Monday, April 1, 2013


Greetings Yogis and Yoginis,

This week in class we will be exploring Aparigraha, the fifth Yama. 

Aparigraha is found in verse II.39 of Patanjali’s Yoga Sutras and can be translated as non-covetousness and/or greedlessness.

BKS Iyengar writes that, “Parigraha means hoarding or collecting.  To be free from hoarding is aparigraha.  By the observance of aparigraha, the yogini makes her life as simple as possible and trains her mind not to feel the loss or lack of anything.  Aparigraha means not only non-possession and non-acceptance of gifts, but also freedom from rigidity of thought.” 

From Judith Lasater:  “We begin by understanding greed, especially what motivates our own seemingly greedy behavior.  Greed presents itself as the longing for both material and the nonmaterial, especially wanting more than is needed.  Whatever you stockpile – fame, money, proficiency at advanced yoga poses, or less flashy things -  you will eventually encounter two certainties.  First, all will be lost.  Second, these things, in and of themselves, will never satisfy your cravings, which are expressions of your feelings of fear and emptiness.  Sometimes we temporarily lose our way, becoming convinced that if we acquire this thing or that skill, we will finally become acceptable to ourselves and to the world.  In our fear, we have forgotten that we are already whole.”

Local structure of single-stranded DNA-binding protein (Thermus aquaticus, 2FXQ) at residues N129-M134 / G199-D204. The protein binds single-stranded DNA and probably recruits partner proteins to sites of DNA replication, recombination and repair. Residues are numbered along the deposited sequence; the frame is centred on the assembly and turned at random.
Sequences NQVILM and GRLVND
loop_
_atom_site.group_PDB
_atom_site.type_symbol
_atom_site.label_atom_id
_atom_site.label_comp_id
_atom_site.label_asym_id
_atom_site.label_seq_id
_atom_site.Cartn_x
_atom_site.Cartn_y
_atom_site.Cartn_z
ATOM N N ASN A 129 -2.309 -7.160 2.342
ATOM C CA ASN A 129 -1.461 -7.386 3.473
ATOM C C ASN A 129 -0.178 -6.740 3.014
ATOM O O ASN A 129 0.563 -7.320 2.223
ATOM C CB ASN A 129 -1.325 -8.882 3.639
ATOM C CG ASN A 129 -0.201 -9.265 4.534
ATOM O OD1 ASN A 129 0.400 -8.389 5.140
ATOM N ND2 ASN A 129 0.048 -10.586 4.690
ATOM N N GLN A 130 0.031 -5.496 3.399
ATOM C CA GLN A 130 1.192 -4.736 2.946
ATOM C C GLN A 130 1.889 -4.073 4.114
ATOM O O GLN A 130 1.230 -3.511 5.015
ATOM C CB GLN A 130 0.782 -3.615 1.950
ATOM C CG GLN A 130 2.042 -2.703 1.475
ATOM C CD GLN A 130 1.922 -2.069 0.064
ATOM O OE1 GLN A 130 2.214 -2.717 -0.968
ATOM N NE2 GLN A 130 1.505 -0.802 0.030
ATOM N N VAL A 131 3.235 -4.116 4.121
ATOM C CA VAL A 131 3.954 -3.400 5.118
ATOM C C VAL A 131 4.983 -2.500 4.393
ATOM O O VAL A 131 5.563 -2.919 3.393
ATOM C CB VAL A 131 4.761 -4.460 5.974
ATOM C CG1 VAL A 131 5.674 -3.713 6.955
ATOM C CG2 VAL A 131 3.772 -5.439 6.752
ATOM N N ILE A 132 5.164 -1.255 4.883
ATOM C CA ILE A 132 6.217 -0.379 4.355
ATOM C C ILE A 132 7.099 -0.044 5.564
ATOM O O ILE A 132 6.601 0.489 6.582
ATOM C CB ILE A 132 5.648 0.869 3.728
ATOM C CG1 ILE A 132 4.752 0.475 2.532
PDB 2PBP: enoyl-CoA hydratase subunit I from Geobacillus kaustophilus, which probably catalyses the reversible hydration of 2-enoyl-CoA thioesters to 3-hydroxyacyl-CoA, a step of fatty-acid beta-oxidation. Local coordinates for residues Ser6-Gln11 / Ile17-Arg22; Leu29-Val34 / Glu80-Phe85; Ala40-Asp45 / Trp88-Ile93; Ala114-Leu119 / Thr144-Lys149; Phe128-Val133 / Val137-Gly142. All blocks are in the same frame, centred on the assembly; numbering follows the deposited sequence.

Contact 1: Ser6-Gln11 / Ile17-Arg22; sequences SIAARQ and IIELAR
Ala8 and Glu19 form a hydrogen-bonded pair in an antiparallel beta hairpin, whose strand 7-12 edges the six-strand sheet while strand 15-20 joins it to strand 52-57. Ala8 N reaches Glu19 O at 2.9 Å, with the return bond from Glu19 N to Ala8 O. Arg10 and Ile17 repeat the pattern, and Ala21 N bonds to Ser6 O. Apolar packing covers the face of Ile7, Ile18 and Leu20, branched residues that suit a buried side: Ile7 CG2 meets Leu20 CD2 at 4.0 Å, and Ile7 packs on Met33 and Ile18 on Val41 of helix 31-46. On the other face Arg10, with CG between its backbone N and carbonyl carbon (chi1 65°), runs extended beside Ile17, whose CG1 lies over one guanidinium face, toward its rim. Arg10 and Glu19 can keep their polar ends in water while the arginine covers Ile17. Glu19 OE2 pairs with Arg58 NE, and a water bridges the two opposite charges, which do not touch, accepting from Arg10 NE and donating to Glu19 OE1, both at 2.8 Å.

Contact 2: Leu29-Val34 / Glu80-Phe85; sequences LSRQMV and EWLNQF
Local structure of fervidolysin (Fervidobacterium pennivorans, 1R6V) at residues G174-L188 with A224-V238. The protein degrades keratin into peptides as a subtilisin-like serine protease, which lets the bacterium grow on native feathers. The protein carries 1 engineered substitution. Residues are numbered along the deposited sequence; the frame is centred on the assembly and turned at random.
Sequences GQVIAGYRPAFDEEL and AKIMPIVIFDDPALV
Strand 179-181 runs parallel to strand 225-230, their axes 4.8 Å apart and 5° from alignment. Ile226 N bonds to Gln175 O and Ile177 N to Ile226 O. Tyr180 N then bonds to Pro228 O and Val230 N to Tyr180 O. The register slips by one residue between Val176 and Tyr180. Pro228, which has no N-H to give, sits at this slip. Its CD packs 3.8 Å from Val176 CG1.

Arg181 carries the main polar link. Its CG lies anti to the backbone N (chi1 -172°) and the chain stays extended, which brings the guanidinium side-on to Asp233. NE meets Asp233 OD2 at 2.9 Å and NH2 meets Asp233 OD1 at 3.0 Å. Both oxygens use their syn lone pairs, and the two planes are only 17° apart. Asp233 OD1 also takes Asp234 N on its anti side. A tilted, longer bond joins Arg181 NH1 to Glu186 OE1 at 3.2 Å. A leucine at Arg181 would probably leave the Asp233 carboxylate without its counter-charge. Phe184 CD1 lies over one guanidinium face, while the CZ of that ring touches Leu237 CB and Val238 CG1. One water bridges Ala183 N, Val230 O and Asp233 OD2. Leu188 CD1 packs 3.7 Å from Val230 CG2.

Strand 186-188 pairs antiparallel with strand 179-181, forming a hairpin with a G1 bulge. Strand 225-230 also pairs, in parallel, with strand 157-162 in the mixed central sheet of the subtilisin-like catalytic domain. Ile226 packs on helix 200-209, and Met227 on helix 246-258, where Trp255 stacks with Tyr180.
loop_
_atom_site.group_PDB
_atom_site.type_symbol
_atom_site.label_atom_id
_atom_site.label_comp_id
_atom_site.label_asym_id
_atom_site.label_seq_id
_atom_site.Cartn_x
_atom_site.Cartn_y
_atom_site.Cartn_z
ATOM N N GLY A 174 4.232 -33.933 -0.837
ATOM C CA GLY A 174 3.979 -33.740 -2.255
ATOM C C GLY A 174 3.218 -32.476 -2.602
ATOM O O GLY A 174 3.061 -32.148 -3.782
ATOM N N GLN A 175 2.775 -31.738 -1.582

This state of being is based on the belief that “things” can make us happy. Even beneath the neatly sorted totes of “stuff”, we need to remind ourselves that happiness comes from within.  Freedom from this compulsion to acquire allows us to seek the real source of happiness – our true self.


Next time you visit a store, think about what you are buying.  Will this purchase bring you closer to your true self?  Now, consider Mr. Iyengar’s deeper understanding of Aparigraha as it relates to our thoughts. How could letting go of rigid thoughts and opinions lead you to seek the real source of happiness?  How does Aparigraha relate to your thoughts about your yoga practice?

Reflect on all of the yamas and the interdependent nature of their practice.  Take time tomorrow morning to reflect on how your yoga practice can develop using the yamas as a guide.  Also, consider how the yamas can bring you closer to your own true nature.


Light on Yoga and Light on the Yoga Sutras, by BKS Iyengar
Living your Yoga, Finding the Spiritual in Everyday Life, by Judith Lasater.


paul cheek
Rushing Water Yoga
417 NE Birch St., Camas, WA 98607

Serving Yoga to Camas, Washougal, and Vancouver Washington since 2003